Creating a Class That Participates in an Automatic Transaction


You need to create a .NET class that participates in automatic transactions.


Use the appropriate custom attributes from the System.EnterpriseServices namespace.

The sample contains a component that participates in automatic transactions. The component has a single method, TranTest( ) , that instructs the transaction to succeed or fail based on an argument success .

The sample also contains code that instantiates the component that participates in the automatic transaction. A checkbox on the form is used to specify the success parameter when the TranTest( ) method is called.

The C# code is shown in Examples Example 6-1 and Example 6-2.

Example 6-1. ServicedComponentCS Project File: SC0601.cs

// Namespaces, variables, and constants
using System.EnterpriseServices;
using System.Runtime.CompilerServices;
using System.Reflection;

// . . . 

namespace AdoDotNetCookbookCS.ServicedComponentCS
 public class SC0601 : ServicedComponent
 public void TranTest(bool success)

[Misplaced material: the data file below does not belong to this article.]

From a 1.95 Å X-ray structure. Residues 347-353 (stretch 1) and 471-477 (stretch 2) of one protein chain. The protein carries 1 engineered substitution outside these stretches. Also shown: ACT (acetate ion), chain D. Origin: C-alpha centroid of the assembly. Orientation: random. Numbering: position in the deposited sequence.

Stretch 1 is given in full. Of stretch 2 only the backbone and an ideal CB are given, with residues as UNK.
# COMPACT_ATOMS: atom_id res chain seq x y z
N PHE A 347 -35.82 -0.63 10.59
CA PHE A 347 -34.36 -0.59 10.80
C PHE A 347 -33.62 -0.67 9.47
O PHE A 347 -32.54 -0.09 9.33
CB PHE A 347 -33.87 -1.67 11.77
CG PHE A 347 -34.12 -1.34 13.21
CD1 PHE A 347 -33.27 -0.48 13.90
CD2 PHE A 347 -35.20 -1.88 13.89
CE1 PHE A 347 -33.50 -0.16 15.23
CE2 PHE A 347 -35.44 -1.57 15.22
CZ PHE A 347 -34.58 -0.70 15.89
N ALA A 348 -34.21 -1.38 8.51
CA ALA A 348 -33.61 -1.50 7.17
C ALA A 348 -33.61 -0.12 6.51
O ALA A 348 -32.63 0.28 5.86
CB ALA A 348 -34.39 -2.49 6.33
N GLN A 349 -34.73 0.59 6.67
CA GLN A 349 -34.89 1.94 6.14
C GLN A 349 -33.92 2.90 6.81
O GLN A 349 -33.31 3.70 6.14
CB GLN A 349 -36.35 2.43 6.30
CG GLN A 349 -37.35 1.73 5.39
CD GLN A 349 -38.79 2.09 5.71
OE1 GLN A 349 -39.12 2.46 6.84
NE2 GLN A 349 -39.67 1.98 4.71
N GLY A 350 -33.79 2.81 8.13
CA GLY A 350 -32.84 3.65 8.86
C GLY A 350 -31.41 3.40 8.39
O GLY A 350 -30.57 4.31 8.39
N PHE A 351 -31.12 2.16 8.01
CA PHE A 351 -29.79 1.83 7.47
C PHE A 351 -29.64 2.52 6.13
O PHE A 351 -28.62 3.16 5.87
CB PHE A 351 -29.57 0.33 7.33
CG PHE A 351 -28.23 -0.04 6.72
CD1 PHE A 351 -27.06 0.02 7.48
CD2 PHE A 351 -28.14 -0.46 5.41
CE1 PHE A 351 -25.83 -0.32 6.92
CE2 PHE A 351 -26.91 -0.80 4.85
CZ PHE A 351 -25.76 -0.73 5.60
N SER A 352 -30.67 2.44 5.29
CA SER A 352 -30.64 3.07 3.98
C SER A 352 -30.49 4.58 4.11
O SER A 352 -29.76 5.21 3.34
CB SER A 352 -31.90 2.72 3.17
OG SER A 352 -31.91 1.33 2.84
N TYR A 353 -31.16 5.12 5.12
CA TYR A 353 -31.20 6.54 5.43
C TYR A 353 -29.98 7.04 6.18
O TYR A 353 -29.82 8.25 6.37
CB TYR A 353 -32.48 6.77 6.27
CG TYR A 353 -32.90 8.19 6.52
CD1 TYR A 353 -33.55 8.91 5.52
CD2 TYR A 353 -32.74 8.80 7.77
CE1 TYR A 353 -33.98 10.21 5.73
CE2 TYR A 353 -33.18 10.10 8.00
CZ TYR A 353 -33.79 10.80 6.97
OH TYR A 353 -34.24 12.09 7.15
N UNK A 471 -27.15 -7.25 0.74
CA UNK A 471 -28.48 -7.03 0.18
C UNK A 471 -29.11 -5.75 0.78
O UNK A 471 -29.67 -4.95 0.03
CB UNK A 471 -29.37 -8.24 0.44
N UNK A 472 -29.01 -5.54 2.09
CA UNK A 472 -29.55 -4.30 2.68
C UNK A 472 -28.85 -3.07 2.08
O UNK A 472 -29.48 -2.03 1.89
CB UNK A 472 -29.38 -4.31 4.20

// . . . Do some work.

 // don't need the next line since AutoComplete
 // ContextUtil.SetComplete( );
 // Vote to abort.
 ContextUtil.SetAbort( );
 // Raise an exception.
 throw new System.Exception(
 "Error in Serviced Component 0601. " +
 "Transaction aborted.");

Example 6-2. File: AutoTransactionForm.cs

// Namespaces, variables, and constants
using System;
using System.Windows.Forms;

using AdoDotNetCookbookCS.ServicedComponentCS;

// . . . 

SC0601 sc = new SC0601( );

 MessageBox.Show("Transaction successful.", "Automatic Transactions",
 MessageBoxButtons.OK, MessageBoxIcon.Information);
catch(Exception ex)
 MessageBox.Show(ex.Message, "Automatic Transactions",
 MessageBoxButtons.OK, MessageBoxIcon.Error);


The .NET Common Language Runtime (CLR) supports both manual and automatic transaction models. The automatic distributed transaction model supported by the .NET CLR is the same as that supported by Microsoft Transaction Server (MTS) and COM+. The .NET Framework provides support for transactional components through the EnterpriseServices namespace that provides .NET objects with access to COM+ services.

There are two key benefits to automatic transactions: